Life at the Limits

Organisms in extreme environments

Cambridge

Life at the Limits

Organisms in extreme environments

We are fascinated by the seemingly impossible places in which organisms can live. There are frogs that can freeze solid, worms that dry out and bacteria that survive temperatures over 100 °C. These organisms have an extreme biology, which involves many aspects of their physiology, ecology and evolution. In this captivating account, the reader is taken on a tour of extreme environments, and shown the remarkable abilities of organisms to survive a range of extreme conditions, such as high and low temperatures and desiccation. This book considers how organisms survive major stresses, and what extreme organisms can tell us about the origin of life and the possibilities of extraterrestrial life.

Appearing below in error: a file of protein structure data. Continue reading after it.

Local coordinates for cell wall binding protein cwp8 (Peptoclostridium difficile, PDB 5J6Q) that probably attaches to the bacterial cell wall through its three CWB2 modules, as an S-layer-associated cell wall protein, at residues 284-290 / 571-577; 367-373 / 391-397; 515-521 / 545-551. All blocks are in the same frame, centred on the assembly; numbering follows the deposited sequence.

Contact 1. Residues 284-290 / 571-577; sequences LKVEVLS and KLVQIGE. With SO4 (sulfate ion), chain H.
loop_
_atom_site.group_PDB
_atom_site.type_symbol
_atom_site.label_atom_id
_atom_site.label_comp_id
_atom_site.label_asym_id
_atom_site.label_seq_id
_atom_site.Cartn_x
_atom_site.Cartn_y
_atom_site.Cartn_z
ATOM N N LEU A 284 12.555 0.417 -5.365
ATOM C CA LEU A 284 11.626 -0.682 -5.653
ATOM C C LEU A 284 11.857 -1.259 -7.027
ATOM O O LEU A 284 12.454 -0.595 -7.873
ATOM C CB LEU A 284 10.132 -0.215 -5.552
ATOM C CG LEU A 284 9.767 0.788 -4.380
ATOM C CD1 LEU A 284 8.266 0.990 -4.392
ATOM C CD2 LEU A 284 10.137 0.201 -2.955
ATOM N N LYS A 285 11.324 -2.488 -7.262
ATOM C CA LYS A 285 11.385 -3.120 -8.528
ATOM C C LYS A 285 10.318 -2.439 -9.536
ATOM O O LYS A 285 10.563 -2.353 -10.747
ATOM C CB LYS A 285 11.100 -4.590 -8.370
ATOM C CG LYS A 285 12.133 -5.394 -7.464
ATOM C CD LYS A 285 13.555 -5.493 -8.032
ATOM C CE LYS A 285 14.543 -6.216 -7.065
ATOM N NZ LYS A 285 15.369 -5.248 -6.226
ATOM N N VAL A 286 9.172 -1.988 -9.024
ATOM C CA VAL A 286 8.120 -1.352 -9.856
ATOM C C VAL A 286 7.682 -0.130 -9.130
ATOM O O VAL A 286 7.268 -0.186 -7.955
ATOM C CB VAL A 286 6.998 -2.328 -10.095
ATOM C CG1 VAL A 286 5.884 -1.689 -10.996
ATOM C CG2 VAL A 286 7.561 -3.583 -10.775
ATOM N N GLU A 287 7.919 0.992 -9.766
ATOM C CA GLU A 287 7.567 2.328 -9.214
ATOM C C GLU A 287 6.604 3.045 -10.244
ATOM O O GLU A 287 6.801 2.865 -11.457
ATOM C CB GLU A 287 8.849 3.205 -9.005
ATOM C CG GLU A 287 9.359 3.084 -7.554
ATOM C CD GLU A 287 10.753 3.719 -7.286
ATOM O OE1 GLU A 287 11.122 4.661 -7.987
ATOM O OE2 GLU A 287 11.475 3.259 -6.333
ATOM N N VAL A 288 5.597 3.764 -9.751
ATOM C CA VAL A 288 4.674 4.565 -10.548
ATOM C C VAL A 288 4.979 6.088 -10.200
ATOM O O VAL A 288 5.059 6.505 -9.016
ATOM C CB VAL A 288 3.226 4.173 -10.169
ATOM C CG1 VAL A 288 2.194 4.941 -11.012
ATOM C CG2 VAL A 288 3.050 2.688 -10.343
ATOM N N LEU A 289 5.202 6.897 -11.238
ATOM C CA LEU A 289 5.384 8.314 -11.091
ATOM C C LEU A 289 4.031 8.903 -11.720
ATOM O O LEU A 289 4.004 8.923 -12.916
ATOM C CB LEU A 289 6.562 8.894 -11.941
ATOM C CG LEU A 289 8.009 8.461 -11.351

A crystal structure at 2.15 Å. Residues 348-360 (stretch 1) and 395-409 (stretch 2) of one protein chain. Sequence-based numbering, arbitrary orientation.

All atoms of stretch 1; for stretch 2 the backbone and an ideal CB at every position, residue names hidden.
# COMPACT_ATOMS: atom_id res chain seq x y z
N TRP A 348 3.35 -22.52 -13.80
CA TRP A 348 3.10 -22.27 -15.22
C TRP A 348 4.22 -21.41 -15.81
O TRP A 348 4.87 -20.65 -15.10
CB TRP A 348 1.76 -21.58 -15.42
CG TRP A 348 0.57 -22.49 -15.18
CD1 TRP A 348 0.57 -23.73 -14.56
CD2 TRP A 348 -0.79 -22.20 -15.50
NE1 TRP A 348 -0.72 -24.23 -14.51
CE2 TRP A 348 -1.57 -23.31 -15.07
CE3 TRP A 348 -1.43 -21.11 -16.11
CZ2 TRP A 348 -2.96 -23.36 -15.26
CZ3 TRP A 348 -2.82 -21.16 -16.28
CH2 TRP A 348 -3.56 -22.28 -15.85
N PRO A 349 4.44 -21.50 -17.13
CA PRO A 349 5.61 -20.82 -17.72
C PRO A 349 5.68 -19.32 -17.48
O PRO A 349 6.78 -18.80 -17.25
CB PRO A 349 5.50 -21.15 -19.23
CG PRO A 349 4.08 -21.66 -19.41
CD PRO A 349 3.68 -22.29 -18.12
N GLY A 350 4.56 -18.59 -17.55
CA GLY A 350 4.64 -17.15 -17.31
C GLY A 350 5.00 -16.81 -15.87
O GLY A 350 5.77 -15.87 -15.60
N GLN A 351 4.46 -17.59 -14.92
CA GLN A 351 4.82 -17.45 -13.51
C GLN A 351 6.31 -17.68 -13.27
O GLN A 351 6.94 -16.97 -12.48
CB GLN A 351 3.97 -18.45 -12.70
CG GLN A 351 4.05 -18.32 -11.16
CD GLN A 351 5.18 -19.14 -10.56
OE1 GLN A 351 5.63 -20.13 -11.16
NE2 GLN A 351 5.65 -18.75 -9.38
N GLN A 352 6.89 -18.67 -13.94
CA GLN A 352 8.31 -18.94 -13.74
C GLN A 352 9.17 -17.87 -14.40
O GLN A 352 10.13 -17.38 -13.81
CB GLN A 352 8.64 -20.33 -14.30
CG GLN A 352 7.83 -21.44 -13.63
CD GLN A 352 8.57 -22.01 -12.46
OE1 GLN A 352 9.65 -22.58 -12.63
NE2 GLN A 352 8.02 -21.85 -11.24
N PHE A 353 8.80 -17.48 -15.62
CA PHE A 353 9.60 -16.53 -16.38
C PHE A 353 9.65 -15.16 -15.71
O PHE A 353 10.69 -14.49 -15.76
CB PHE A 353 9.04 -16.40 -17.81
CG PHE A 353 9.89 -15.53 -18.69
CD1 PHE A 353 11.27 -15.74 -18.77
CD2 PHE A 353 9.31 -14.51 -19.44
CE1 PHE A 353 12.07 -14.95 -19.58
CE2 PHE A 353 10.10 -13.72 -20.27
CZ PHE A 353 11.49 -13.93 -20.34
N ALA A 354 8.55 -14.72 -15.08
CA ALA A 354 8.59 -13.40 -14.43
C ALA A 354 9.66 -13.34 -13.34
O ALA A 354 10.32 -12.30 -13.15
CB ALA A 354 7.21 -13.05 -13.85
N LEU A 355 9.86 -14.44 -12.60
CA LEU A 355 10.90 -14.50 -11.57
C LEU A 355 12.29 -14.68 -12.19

david wharton is a Senior Lecturer in the Department of Zoology at the University of Otago, New Zealand, where his research has centred on the extraordinary survival abilities of animals. His interest in extreme environments has been stimulated by visits to the Antarctic, and by a year spent at the British Antarctic Survey in Cambridge, as a Royal Society Guest Research Fellow. In 1997, his contribution to science was recognised by the award of Doctor of Science, by the University of Bristol.

He is also an expert in the use of light and electron microscopy in natural history filmmaking, and was a principal instigator of the Diploma in Natural History Filmmaking and Communication at the University of Otago, in partnership with Natural History New Zealand.

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